By Manik Sharma Feb. 15, 2020
How do corrupt, greedy men who work inured to the law or accountability of any sort, work together? It is a question Narcos: Mexico repeatedly poses, showing us the haywire ways of the drug world that has led to Mexico’s present- day cartel wars.
In the third episode of the second season of Narcos: Mexico, a dejected Pablo Acosta (Gerardo Taracena) is bent over the body of an old friend he has just killed and says “The only thing that keeps order in this game is respect.” In the fourth episode, a corrupt Mexican policeman exclaims while grinning “Respect and fear go a long way.” In its fifth season now, – counting the three that surveyed Colombia – Narcos remains a fascinating study of a lawless world. How do corrupt, greedy men who work inured to the law or accountability of any sort, work together? It is a question Narcos repeatedly poses, showing us the haywire ways of the drug world and what has, on a macro level, led to Mexico’s present-day cartel wars. In empirically recreating history, Narcos sticks to its proven model of essaying different aspects of the drug trade, from politics to personal animosity, from corruption to cross-border status quos, succeeding in offering an entertaining encore.
In a slight departure from the recurring voiceovers employed in the previous seasons of the show, this time, there is lesser political context. The latest season picks up after the murder of DEA agent Kikki Camarena (Michael Pena), hesitantly assisted by Felix Gallardo (Diego Luna), the man at the heart of the Mexican drug trade. Gallardo, played with pensive brilliance by Luna, continues to attempt the improbable – institute order and accountability in a drug trade pillared on the shoulders of cartels run by fidgety, snide men. Other than the bureaucratic hustle, he has a DEA-shaped cloud hanging over his head. Last season’s narrator Walt Breslin (Scoot McNairy) is out to hunt the men involved in Kikki’s murder and for this chase he has been given the licence “to take the gloves off”. In the first episode, Walt and his team kidnap the doctor who helped torture Kikki and drop him into American territory so he can be tried on home soil. Slowly, Walt believes, he will “move up the ladder” until he gets to Gallardo with enough proof to make him pay.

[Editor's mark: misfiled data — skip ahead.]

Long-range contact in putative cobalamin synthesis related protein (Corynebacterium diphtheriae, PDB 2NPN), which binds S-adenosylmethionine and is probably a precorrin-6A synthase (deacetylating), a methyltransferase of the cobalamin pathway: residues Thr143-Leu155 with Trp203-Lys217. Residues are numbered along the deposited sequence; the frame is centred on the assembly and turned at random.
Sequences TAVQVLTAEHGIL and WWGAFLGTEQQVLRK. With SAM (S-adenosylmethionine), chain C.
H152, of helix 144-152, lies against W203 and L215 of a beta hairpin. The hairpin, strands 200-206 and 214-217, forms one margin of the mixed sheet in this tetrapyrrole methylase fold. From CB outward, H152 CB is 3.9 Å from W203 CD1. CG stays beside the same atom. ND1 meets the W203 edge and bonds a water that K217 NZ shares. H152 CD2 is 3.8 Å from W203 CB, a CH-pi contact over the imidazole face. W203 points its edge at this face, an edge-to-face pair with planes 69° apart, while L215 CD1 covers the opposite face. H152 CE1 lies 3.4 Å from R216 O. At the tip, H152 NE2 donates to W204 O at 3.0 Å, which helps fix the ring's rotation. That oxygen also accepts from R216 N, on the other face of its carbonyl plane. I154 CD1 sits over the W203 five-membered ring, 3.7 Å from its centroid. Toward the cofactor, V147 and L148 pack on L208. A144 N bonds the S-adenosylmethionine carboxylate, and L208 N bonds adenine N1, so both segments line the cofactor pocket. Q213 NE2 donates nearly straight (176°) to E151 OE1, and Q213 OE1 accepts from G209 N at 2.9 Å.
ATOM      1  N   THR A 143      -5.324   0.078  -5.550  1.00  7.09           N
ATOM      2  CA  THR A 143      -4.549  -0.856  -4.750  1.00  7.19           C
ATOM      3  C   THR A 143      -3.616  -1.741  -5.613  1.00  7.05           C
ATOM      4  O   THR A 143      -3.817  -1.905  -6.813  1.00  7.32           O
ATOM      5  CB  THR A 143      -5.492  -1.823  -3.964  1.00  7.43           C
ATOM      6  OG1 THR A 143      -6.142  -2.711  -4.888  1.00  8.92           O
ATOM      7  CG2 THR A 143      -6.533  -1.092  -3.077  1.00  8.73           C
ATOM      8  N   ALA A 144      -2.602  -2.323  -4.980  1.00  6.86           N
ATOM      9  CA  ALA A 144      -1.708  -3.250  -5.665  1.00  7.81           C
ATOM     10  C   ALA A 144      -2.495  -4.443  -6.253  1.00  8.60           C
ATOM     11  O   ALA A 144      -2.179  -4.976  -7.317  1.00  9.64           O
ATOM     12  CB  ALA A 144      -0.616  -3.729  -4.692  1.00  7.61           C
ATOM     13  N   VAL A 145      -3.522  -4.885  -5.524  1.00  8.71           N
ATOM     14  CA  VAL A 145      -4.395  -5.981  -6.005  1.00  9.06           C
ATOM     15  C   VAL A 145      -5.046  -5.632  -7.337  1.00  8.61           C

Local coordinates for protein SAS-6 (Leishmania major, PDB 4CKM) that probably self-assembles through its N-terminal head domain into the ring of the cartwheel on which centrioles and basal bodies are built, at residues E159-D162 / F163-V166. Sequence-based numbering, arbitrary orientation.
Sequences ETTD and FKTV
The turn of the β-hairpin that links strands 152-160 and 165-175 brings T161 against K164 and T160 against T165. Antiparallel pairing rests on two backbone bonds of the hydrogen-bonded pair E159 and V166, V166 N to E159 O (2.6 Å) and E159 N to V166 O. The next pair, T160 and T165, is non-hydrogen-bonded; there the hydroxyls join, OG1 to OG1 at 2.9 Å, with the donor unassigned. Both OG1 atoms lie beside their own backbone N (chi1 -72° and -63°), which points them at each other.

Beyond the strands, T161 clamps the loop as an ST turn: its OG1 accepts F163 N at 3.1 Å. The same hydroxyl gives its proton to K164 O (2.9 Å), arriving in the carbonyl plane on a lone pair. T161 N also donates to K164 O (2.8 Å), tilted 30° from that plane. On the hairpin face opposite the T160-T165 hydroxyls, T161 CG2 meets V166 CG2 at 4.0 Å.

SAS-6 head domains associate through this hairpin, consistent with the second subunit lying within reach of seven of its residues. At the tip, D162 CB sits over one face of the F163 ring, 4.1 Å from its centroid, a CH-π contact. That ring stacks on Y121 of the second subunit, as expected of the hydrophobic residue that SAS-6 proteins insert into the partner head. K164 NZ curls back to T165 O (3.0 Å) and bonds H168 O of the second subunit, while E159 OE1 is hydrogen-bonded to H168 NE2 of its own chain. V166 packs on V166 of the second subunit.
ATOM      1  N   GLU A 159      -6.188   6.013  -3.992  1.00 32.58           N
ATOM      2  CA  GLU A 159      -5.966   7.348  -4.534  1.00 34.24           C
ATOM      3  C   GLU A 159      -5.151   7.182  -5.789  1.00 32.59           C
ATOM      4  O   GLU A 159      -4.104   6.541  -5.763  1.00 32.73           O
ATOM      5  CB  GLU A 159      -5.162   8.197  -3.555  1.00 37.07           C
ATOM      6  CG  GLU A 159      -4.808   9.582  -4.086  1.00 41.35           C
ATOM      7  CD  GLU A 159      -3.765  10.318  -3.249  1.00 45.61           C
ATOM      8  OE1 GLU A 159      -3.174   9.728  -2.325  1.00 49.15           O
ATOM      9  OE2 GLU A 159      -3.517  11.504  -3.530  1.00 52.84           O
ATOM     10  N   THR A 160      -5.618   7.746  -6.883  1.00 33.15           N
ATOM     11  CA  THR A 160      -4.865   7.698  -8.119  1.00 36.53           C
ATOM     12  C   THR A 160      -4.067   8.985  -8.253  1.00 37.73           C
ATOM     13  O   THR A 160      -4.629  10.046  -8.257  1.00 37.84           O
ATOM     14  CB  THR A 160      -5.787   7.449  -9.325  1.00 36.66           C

Though Narcos: Mexico has a more genteel, plain man at its heart, Luna’s brilliant portrayal refuses to romanticise the drug business the way Escobar did.
Gallardo, on the other hand, is besotted by problems of his own. Riddled with guilt about having assisted Kikki’s murder, he cuts a regretful figure. The “plazas” Gallardo brought together are plagued by infighting and jealousy. In the opening episode, he is gifted a tiger by a partner. “Stare into its eyes and it won’t fuck with you,” Gallardo is told, as if prophesising the path he must take to survive – to do what no one has done before, to shift the centre of the drug trade from Colombia to Mexico. Gallardo is a far cry from the headstrong Escobar, the highlight of the first two seasons of Narcos. In fact, he is an antithesis of most of the drug lords the show has showcased over five seasons.
As Walt and his team become American-sponsored vigilantes on Mexican soil, the legal and diplomatic loopholes begin to show. Exacting revenge is one thing, but bringing justice to a corrupt system is another, as Walt learns. Thinly written, Walt’s character is a missed opportunity, to the point that his presence can at times feel like a formality. But the season really picks up after the halfway mark as push comes to shove. Both men become desperate, often overriding their own first instincts. Gallardo stares into the eye of the tiger while Walt gradually becomes him. The multiple sub-stories that shift focus between warring cartel families, are instructive to the displaying the rot that eventually consumes businesses built on crime.
Though Narcos: Mexico has a more genteel, plain man at its heart, Luna’s brilliant portrayal refuses to romanticise the drug business the way Escobar did. There are enough similarities between this season and the ones that have preceded this, but it is also evidence of why Narcos has become such a hot property for Netflix. This season shows some wear and dust that has begun to gather on the scripts, but should it reinvent itself, there is no reason why this world won’t continue to intrigue and entertain.
Manik Sharma writes on Arts and Culture.
He tweets at @Manik1Sharma